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Does anyone know of an algorithm similar to De Bruijn's LSB, but for MSB? Or alternately the most efficient way of determining the MSB?

I know Log_2(Val) will do this, but I don't know if it's the most efficient method.

The reason I need it is I need to convert little-endian to big-endian. I know the standard algorithm for this. However, the input is 64 bit, but typically the numbers will be 16 or 24 bit, so swapping the whole 8 bytes around is unneeded 99.9% of the time.

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Is stackoverflow.com/questions/746171/… helpful? –  Jeff Foster Mar 16 '11 at 13:45
I'd be surprised if special-casing this kind of thing would give a performance win - byte swapping is only a few instructions, so adding a few more instructions to test for special cases may well be counter-productive, particularly if you have branching. –  Paul R Mar 16 '11 at 13:47
@Jeff that is helpful, thanks. @Paul, you could be right. However, I also have the need of knowing how many bytes to process. –  IanC Mar 16 '11 at 13:56
I'm thinking a simple loop: test with AND, << test by 8 pattern will work. –  IanC Mar 16 '11 at 14:28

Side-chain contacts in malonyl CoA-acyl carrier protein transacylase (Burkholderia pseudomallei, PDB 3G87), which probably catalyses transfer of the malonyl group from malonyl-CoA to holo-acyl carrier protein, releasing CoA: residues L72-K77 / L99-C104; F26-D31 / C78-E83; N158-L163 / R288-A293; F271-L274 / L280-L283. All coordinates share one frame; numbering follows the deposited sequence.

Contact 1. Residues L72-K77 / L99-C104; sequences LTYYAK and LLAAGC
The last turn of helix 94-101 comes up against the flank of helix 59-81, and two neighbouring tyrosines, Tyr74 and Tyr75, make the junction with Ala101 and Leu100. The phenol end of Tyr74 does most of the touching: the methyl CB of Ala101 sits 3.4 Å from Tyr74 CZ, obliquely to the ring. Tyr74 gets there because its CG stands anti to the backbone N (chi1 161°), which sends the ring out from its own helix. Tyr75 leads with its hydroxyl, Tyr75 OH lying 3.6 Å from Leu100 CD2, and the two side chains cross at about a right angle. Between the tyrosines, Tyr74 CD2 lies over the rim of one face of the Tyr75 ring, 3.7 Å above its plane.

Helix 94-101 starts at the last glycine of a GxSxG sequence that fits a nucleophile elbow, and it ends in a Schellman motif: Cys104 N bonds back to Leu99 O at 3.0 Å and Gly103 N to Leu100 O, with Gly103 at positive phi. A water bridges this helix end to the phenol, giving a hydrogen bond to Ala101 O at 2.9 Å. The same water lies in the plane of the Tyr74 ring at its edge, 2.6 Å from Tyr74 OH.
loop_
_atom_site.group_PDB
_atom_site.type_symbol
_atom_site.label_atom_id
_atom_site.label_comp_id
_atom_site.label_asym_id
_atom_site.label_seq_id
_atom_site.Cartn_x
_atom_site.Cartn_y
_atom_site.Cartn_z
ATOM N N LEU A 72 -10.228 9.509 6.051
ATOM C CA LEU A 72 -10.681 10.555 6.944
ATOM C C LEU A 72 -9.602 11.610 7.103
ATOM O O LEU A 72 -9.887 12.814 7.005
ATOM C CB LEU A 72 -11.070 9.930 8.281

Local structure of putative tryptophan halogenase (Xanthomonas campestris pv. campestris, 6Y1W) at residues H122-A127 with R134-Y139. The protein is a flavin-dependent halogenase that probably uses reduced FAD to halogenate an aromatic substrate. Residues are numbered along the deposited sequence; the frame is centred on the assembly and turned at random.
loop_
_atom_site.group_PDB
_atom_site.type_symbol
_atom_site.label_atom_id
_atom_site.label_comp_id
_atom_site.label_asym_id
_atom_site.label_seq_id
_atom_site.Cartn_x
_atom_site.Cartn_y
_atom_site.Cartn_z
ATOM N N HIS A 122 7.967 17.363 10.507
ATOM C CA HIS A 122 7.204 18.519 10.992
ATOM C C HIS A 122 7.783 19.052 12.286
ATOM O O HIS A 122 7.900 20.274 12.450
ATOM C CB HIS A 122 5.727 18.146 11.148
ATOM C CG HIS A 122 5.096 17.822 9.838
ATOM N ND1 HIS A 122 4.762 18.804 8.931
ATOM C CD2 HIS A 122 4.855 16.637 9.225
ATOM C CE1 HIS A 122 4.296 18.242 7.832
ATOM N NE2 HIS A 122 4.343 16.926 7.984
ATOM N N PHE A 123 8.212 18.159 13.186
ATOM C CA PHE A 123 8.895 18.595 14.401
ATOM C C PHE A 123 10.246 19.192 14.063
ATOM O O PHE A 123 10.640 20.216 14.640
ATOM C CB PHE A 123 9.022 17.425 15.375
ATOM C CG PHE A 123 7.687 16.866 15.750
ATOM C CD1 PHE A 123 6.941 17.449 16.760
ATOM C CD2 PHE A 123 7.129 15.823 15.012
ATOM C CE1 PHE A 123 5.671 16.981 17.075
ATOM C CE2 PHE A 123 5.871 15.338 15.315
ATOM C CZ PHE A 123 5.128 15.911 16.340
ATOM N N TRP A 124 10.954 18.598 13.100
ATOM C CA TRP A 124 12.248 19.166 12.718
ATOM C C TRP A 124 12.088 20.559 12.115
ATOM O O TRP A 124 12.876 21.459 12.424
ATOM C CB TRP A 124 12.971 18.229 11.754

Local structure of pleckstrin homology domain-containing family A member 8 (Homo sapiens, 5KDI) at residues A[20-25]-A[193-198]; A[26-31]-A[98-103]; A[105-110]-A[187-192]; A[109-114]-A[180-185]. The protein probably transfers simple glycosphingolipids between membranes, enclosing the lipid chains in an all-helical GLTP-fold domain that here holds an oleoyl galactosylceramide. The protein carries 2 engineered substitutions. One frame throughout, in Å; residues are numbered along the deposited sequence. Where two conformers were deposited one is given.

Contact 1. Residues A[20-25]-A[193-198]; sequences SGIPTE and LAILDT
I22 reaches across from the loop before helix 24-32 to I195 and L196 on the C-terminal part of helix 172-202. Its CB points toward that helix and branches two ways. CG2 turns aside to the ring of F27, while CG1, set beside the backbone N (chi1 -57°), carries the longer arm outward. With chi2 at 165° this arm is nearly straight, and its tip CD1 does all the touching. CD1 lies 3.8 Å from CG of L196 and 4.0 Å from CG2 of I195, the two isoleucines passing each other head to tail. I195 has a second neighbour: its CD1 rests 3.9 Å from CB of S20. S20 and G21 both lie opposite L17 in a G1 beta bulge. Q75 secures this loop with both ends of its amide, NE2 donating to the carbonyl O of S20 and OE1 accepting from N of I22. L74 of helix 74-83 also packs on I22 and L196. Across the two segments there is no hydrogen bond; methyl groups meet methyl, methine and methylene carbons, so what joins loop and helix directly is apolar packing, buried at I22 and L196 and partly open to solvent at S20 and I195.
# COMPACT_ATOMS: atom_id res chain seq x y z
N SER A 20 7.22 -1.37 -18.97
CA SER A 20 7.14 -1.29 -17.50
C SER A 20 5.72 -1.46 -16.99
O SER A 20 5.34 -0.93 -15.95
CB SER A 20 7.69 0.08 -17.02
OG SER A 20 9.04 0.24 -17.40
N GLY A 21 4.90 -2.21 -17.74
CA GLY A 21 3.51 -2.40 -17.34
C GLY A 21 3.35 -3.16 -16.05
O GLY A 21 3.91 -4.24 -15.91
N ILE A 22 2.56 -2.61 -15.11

2 Answers 2

up vote 1 down vote accepted

Isn't this exactly http://graphics.stanford.edu/~seander/bithacks.html#IntegerLogDeBruijn ?

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I don't understand: for 0x110, this gives 12, which is MSB. LSB would be 4. –  AShelly Mar 16 '11 at 19:24
@IanC: @AShelly is right. graphics.stanford.edu/~seander/… gets LSB. –  Matthew Slattery Mar 16 '11 at 23:47

If you want a fast method and are able/willing to use hardware specific instructions, you should take a look at x86 BSR (Bit Scan Reverse) or similar instruction.

Searches the source operand (second operand) for the most significant set bit (1 bit). If a most significant 1 bit is found, its bit index is stored in the destination operand (first operand).

xor edx, edx
mov eax, 0x12345678
bsr edx, eax

It should store 28 in edx (bit 28 is the MSB). edx would be unchanged if no MSB is found.

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